Music

Sorry Haters, Lil Nas X Isn’t Going To Be A One-Hit Wonder

Lil Nas X has set himself up for global domination for years to come.

Lil Nas X Old Town Road photo

Lil Nas X made history last week, with his debut single ‘Old Town Road’ breaking the record for the most consecutive weeks spent at #1 on the Billboard Hot 100.

It’s a record that’s been held — in part — by ‘One Sweet Day’ by Mariah Carey and Boyz II Men. The track clung to the record for almost nearly 25 years, and since its release, the music industry has undergone monumental changes that have completely altered the way artists release music, and the way audiences consume it. Hell, Lil Nas X wasn’t even born when ‘One Sweet Day’ was released.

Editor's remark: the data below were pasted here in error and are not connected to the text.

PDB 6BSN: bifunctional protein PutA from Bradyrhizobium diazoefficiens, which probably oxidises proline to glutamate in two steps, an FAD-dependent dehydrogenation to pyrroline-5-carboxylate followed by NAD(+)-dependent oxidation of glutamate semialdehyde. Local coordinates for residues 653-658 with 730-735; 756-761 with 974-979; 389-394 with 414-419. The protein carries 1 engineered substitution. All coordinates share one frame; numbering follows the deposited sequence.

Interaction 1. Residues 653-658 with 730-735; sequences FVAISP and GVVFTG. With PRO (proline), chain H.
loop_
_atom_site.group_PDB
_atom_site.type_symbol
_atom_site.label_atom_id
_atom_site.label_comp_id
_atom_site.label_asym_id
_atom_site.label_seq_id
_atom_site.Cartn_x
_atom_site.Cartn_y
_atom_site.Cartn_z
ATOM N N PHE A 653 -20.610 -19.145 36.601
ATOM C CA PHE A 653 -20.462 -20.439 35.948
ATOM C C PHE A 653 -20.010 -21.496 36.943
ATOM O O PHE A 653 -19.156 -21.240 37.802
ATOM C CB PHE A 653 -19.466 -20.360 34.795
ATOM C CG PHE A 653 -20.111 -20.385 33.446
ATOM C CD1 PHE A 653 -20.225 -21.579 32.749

At first glance, ‘Old Town Road’ has one-hit-wonder all over it — it’s got the right amount of novelty balanced with an impeccably catchy melody. If we were in a different timeline, we wouldn’t be hearing anything about Lil Nas X after this year until he resurfaced as a contestant on I’m A Celebrity Get Me Out Of Here!. But the rapper born Montero Lamar Hill is playing the long game — and he’s determined to stick around.

First of all, objectively speaking, he has other hits. His 7 EP dropped earlier this year, and features ‘Panini’, which has racked up over 128 million plays on Spotify. There’s also sure-to-be next single ‘Rodeo’, which features similar success story Cardi B. On top of that, being the hottest property in music right now also means, by business standards, he has huge guest verse potential.